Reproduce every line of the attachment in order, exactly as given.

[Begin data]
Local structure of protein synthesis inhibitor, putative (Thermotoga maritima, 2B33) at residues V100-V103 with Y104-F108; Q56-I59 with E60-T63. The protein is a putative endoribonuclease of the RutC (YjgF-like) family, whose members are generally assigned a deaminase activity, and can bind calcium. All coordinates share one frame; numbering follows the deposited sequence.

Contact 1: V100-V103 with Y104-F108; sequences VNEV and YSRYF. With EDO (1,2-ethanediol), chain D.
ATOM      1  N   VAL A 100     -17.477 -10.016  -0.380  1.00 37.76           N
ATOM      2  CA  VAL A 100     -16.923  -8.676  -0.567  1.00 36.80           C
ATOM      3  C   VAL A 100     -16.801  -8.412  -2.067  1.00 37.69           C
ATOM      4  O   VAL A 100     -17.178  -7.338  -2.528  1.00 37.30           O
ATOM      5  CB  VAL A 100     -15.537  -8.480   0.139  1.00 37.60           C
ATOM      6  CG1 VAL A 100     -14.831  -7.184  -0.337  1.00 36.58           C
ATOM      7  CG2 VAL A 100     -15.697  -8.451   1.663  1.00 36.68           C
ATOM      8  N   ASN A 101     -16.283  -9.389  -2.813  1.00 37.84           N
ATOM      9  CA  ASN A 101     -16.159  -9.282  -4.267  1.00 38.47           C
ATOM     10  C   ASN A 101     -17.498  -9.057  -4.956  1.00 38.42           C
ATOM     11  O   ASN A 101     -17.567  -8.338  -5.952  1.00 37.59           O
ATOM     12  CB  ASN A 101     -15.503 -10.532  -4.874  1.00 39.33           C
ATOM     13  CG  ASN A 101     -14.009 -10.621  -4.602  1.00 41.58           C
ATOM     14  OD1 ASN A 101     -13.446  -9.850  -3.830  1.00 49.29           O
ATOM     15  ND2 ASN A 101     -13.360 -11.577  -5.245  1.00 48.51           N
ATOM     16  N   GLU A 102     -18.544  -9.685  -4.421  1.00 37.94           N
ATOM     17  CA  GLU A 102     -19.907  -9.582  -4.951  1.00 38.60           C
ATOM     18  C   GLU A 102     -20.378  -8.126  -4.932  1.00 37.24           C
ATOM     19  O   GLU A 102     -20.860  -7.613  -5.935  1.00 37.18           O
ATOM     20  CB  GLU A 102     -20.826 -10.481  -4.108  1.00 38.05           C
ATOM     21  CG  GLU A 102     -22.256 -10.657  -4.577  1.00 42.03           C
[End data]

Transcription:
Local structure of protein synthesis inhibitor, putative (Thermotoga maritima, 2B33) at residues V100-V103 with Y104-F108; Q56-I59 with E60-T63. The protein is a putative endoribonuclease of the RutC (YjgF-like) family, whose members are generally assigned a deaminase activity, and can bind calcium. All coordinates share one frame; numbering follows the deposited sequence.

Contact 1: V100-V103 with Y104-F108; sequences VNEV and YSRYF. With EDO (1,2-ethanediol), chain D.
ATOM      1  N   VAL A 100     -17.477 -10.016  -0.380  1.00 37.76           N
ATOM      2  CA  VAL A 100     -16.923  -8.676  -0.567  1.00 36.80           C
ATOM      3  C   VAL A 100     -16.801  -8.412  -2.067  1.00 37.69           C
ATOM      4  O   VAL A 100     -17.178  -7.338  -2.528  1.00 37.30           O
ATOM      5  CB  VAL A 100     -15.537  -8.480   0.139  1.00 37.60           C
ATOM      6  CG1 VAL A 100     -14.831  -7.184  -0.337  1.00 36.58           C
ATOM      7  CG2 VAL A 100     -15.697  -8.451   1.663  1.00 36.68           C
ATOM      8  N   ASN A 101     -16.283  -9.389  -2.813  1.00 37.84           N
ATOM      9  CA  ASN A 101     -16.159  -9.282  -4.267  1.00 38.47           C
ATOM     10  C   ASN A 101     -17.498  -9.057  -4.956  1.00 38.42           C
ATOM     11  O   ASN A 101     -17.567  -8.338  -5.952  1.00 37.59           O
ATOM     12  CB  ASN A 101     -15.503 -10.532  -4.874  1.00 39.33           C
ATOM     13  CG  ASN A 101     -14.009 -10.621  -4.602  1.00 41.58           C
ATOM     14  OD1 ASN A 101     -13.446  -9.850  -3.830  1.00 49.29           O
ATOM     15  ND2 ASN A 101     -13.360 -11.577  -5.245  1.00 48.51           N
ATOM     16  N   GLU A 102     -18.544  -9.685  -4.421  1.00 37.94           N
ATOM     17  CA  GLU A 102     -19.907  -9.582  -4.951  1.00 38.60           C
ATOM     18  C   GLU A 102     -20.378  -8.126  -4.932  1.00 37.24           C
ATOM     19  O   GLU A 102     -20.860  -7.613  -5.935  1.00 37.18           O
ATOM     20  CB  GLU A 102     -20.826 -10.481  -4.108  1.00 38.05           C
ATOM     21  CG  GLU A 102     -22.256 -10.657  -4.577  1.00 42.03           C